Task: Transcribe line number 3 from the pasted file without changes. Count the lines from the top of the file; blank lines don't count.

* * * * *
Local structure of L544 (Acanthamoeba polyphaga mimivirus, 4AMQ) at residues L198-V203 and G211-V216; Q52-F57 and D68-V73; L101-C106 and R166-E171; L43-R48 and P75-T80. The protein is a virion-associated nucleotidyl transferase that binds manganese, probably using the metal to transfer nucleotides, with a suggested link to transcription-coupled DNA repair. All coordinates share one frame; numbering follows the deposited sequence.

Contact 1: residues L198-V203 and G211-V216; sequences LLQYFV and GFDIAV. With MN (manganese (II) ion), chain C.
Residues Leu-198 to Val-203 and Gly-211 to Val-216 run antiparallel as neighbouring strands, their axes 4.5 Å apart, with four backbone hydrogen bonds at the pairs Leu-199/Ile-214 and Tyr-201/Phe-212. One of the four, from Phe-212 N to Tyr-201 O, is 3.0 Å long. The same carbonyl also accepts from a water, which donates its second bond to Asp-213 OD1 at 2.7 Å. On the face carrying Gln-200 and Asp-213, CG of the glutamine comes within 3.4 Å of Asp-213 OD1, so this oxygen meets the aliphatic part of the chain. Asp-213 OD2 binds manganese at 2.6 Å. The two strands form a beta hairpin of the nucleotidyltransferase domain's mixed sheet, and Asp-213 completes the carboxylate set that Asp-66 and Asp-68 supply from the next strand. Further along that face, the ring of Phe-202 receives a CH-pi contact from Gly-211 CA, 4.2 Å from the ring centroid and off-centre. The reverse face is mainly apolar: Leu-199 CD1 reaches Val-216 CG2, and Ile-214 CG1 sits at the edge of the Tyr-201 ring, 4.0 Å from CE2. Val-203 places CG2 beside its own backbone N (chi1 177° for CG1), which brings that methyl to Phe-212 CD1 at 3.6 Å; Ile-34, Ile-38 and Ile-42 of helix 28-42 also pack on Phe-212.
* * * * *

Residues Leu-198 to Val-203 and Gly-211 to Val-216 run antiparallel as neighbouring strands, their axes 4.5 Å apart, with four backbone hydrogen bonds at the pairs Leu-199/Ile-214 and Tyr-201/Phe-212. One of the four, from Phe-212 N to Tyr-201 O, is 3.0 Å long. The same carbonyl also accepts from a water, which donates its second bond to Asp-213 OD1 at 2.7 Å. On the face carrying Gln-200 and Asp-213, CG of the glutamine comes within 3.4 Å of Asp-213 OD1, so this oxygen meets the aliphatic part of the chain. Asp-213 OD2 binds manganese at 2.6 Å. The two strands form a beta hairpin of the nucleotidyltransferase domain's mixed sheet, and Asp-213 completes the carboxylate set that Asp-66 and Asp-68 supply from the next strand. Further along that face, the ring of Phe-202 receives a CH-pi contact from Gly-211 CA, 4.2 Å from the ring centroid and off-centre. The reverse face is mainly apolar: Leu-199 CD1 reaches Val-216 CG2, and Ile-214 CG1 sits at the edge of the Tyr-201 ring, 4.0 Å from CE2. Val-203 places CG2 beside its own backbone N (chi1 177° for CG1), which brings that methyl to Phe-212 CD1 at 3.6 Å; Ile-34, Ile-38 and Ile-42 of helix 28-42 also pack on Phe-212.